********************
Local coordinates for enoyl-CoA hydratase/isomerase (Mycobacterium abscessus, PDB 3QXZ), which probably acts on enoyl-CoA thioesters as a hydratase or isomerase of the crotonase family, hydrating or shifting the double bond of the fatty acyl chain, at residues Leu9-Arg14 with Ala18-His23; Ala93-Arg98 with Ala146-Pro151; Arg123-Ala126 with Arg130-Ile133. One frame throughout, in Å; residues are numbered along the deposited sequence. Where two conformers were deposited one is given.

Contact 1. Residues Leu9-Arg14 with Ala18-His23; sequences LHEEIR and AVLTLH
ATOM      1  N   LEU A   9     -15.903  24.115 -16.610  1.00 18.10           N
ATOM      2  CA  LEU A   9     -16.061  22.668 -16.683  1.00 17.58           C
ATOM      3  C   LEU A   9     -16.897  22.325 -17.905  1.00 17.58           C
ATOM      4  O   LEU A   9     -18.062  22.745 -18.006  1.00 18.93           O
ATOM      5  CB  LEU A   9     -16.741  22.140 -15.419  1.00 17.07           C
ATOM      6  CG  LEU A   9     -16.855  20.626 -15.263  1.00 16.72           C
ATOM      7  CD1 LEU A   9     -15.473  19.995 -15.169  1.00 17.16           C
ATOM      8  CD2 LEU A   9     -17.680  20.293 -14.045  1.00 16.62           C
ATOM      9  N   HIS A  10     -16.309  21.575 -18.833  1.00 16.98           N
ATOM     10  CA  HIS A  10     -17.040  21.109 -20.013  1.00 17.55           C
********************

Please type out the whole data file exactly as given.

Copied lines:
Local coordinates for enoyl-CoA hydratase/isomerase (Mycobacterium abscessus, PDB 3QXZ), which probably acts on enoyl-CoA thioesters as a hydratase or isomerase of the crotonase family, hydrating or shifting the double bond of the fatty acyl chain, at residues Leu9-Arg14 with Ala18-His23; Ala93-Arg98 with Ala146-Pro151; Arg123-Ala126 with Arg130-Ile133. One frame throughout, in Å; residues are numbered along the deposited sequence. Where two conformers were deposited one is given.

Contact 1. Residues Leu9-Arg14 with Ala18-His23; sequences LHEEIR and AVLTLH
ATOM      1  N   LEU A   9     -15.903  24.115 -16.610  1.00 18.10           N
ATOM      2  CA  LEU A   9     -16.061  22.668 -16.683  1.00 17.58           C
ATOM      3  C   LEU A   9     -16.897  22.325 -17.905  1.00 17.58           C
ATOM      4  O   LEU A   9     -18.062  22.745 -18.006  1.00 18.93           O
ATOM      5  CB  LEU A   9     -16.741  22.140 -15.419  1.00 17.07           C
ATOM      6  CG  LEU A   9     -16.855  20.626 -15.263  1.00 16.72           C
ATOM      7  CD1 LEU A   9     -15.473  19.995 -15.169  1.00 17.16           C
ATOM      8  CD2 LEU A   9     -17.680  20.293 -14.045  1.00 16.62           C
ATOM      9  N   HIS A  10     -16.309  21.575 -18.833  1.00 16.98           N
ATOM     10  CA  HIS A  10     -17.040  21.109 -20.013  1.00 17.55           C